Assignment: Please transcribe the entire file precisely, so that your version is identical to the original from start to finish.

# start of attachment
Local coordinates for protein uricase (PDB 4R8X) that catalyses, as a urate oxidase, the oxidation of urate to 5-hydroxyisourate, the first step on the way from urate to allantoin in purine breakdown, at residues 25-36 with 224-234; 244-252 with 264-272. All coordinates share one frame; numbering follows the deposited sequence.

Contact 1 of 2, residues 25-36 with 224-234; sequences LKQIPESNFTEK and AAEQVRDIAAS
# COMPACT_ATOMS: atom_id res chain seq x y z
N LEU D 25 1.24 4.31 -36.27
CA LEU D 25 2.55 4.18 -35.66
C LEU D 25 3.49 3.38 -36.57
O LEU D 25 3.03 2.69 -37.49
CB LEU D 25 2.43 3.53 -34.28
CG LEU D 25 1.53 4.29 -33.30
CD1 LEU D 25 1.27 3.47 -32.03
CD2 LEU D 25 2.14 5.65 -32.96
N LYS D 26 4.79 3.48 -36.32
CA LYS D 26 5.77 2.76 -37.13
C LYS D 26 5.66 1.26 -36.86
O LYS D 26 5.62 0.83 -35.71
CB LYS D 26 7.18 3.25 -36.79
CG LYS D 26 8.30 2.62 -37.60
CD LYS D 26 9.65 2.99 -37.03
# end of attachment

Local coordinates for protein uricase (PDB 4R8X) that catalyses, as a urate oxidase, the oxidation of urate to 5-hydroxyisourate, the first step on the way from urate to allantoin in purine breakdown, at residues 25-36 with 224-234; 244-252 with 264-272. All coordinates share one frame; numbering follows the deposited sequence.

Contact 1 of 2, residues 25-36 with 224-234; sequences LKQIPESNFTEK and AAEQVRDIAAS
# COMPACT_ATOMS: atom_id res chain seq x y z
N LEU D 25 1.24 4.31 -36.27
CA LEU D 25 2.55 4.18 -35.66
C LEU D 25 3.49 3.38 -36.57
O LEU D 25 3.03 2.69 -37.49
CB LEU D 25 2.43 3.53 -34.28
CG LEU D 25 1.53 4.29 -33.30
CD1 LEU D 25 1.27 3.47 -32.03
CD2 LEU D 25 2.14 5.65 -32.96
N LYS D 26 4.79 3.48 -36.32
CA LYS D 26 5.77 2.76 -37.13
C LYS D 26 5.66 1.26 -36.86
O LYS D 26 5.62 0.83 -35.71
CB LYS D 26 7.18 3.25 -36.79
CG LYS D 26 8.30 2.62 -37.60
CD LYS D 26 9.65 2.99 -37.03